Hereby, Interaction Science as Design science may follow a case-based research or and sample-based research approach:

  • ‘In case-based research, we study single cases in sequence, drawing conclusions between case studies. This is a well-known approach in the social sciences. In the design sciences, we take the same approach when we test an artifact, draw conclusions, and apply a new test. The conclusions of case-based research typically are stated in terms of the architecture and components of the artifact and explain observed behavior in terms of mechanisms in the artifact and context. From this, we generalize by analogy to the population of similar artifacts.

  • In sample-based research, by contrast, we study samples of population elements and make generalizations about the distribution of variables over the population by means of statistical inference from a sample. Both kinds of research are done in design science’ (ibid. p. vi).

A corresponding design cycle contains iterations over problem investigation, treatment design, and treatment validation. Different cases may require different effort for analysis, design, and evaluation. Analysis needs to be complemented with the research setup, in order to check whether the research setup supports the inferences. The empirical cycle continues with research execution, using the research setup, and data analysis, using the inferences designed earlier.

According to the findings in Wieringa [27] design science approaches relevant for Interaction Science reveal several patterns:

  • Observational case studies help analyzing mechanisms that produce phenomena in certain cases, e.g., technological artefacts trigger a certain consumer behavior. Studies of this type concern either social systems, such as development organizations, or technical systems, such as workflow engines, or socio-technical systems, such as recommender systems.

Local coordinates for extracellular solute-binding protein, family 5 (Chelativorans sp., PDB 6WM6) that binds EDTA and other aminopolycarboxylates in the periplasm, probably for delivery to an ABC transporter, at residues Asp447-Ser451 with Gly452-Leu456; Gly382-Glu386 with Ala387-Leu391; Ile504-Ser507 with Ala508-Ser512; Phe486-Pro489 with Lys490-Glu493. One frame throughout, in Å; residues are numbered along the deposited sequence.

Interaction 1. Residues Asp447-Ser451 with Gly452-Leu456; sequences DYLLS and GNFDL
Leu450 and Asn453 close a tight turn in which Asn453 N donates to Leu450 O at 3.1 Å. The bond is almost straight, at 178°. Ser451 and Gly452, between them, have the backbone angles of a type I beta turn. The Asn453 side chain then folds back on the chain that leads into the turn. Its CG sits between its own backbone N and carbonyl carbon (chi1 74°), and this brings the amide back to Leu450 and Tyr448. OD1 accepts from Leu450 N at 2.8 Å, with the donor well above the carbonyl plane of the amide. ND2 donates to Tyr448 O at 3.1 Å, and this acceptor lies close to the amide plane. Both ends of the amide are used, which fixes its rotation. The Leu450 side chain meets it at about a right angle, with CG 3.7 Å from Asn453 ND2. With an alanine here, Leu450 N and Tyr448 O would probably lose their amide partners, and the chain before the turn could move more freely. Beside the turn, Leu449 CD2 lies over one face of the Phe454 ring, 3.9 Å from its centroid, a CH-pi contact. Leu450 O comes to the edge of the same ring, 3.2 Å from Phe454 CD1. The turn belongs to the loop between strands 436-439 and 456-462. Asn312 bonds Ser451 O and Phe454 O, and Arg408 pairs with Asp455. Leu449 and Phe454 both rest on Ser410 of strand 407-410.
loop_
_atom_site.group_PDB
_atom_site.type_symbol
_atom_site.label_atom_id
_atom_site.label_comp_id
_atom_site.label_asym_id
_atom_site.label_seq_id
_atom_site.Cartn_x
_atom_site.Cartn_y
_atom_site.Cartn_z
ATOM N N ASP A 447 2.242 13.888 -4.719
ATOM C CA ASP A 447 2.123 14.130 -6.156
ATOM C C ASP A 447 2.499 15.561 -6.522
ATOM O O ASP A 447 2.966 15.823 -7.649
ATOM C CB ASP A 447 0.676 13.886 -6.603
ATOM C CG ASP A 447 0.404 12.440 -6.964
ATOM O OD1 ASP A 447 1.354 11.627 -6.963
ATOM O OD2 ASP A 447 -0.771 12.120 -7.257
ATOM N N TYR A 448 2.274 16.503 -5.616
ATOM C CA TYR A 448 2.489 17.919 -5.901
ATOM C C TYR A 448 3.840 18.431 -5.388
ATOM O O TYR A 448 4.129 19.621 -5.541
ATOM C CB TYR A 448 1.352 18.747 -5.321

• Single-case mechanism experiments explore the production of certain phenomena in specific situations (individual cases). They concern social or technical systems or socio-technical ones, or models of these systems. They are studied in the laboratory or in the field. In case of a technical system activities refer to testing, whereas in case of studying a socio-technical system, simulation activities are performed.

  • Technical action research refers to studies testing a newly designed artifact in the field getting stakeholders involved.

  • Statistical difference-making experiments, targets artifact testing by involving a sample of population elements. The outcome is then compared with the outcome of treating another sample with another artifact. In case of a statistically significant difference, the conditions of the experiment are checked to explain the recognized difference.

Regardless of the selected setting of an investigation scientific as generalizations about the finding on interactional phenomena play a crucial role. Theories in Interaction Science are subject to both, empirical tests and conceptual assessments. Interaction studies may affect entire societal systems, as recent findings from adapting interfaces to cultural settings and parameters reveal [28]. They enhance ‘our capability to describe, explain, and predict phenomena and to design artifacts that can be used to treat problems. We need theories both during empirical research and during design. Conversely, empirical research as well as design may contribute to our theoretical knowledge’ ([27], p.viii).

What are the topics and methodologies of our publications?